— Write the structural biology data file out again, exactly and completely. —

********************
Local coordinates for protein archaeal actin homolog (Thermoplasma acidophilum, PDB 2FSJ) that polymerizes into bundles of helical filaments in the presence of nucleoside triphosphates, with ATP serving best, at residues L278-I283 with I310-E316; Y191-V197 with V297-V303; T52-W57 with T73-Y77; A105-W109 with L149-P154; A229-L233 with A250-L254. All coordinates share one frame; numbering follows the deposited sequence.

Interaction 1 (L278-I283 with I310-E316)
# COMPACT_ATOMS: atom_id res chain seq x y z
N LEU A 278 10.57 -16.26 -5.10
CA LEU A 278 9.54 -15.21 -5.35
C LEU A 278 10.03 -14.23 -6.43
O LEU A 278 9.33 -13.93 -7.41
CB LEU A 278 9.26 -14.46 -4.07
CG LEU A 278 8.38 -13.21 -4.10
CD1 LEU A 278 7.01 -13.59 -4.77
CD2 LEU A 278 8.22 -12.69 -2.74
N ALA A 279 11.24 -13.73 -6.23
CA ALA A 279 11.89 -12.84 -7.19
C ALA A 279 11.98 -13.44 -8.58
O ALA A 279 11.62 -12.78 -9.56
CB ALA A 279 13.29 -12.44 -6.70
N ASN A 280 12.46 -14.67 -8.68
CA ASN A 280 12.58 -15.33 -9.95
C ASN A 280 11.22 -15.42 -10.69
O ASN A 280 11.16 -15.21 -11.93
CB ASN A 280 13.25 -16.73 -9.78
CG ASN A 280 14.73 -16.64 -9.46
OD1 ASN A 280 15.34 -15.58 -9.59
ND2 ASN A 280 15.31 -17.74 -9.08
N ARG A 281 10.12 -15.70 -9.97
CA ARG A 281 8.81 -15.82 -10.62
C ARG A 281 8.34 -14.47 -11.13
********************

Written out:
Local coordinates for protein archaeal actin homolog (Thermoplasma acidophilum, PDB 2FSJ) that polymerizes into bundles of helical filaments in the presence of nucleoside triphosphates, with ATP serving best, at residues L278-I283 with I310-E316; Y191-V197 with V297-V303; T52-W57 with T73-Y77; A105-W109 with L149-P154; A229-L233 with A250-L254. All coordinates share one frame; numbering follows the deposited sequence.

Interaction 1 (L278-I283 with I310-E316)
# COMPACT_ATOMS: atom_id res chain seq x y z
N LEU A 278 10.57 -16.26 -5.10
CA LEU A 278 9.54 -15.21 -5.35
C LEU A 278 10.03 -14.23 -6.43
O LEU A 278 9.33 -13.93 -7.41
CB LEU A 278 9.26 -14.46 -4.07
CG LEU A 278 8.38 -13.21 -4.10
CD1 LEU A 278 7.01 -13.59 -4.77
CD2 LEU A 278 8.22 -12.69 -2.74
N ALA A 279 11.24 -13.73 -6.23
CA ALA A 279 11.89 -12.84 -7.19
C ALA A 279 11.98 -13.44 -8.58
O ALA A 279 11.62 -12.78 -9.56
CB ALA A 279 13.29 -12.44 -6.70
N ASN A 280 12.46 -14.67 -8.68
CA ASN A 280 12.58 -15.33 -9.95
C ASN A 280 11.22 -15.42 -10.69
O ASN A 280 11.16 -15.21 -11.93
CB ASN A 280 13.25 -16.73 -9.78
CG ASN A 280 14.73 -16.64 -9.46
OD1 ASN A 280 15.34 -15.58 -9.59
ND2 ASN A 280 15.31 -17.74 -9.08
N ARG A 281 10.12 -15.70 -9.97
CA ARG A 281 8.81 -15.82 -10.62
C ARG A 281 8.34 -14.47 -11.13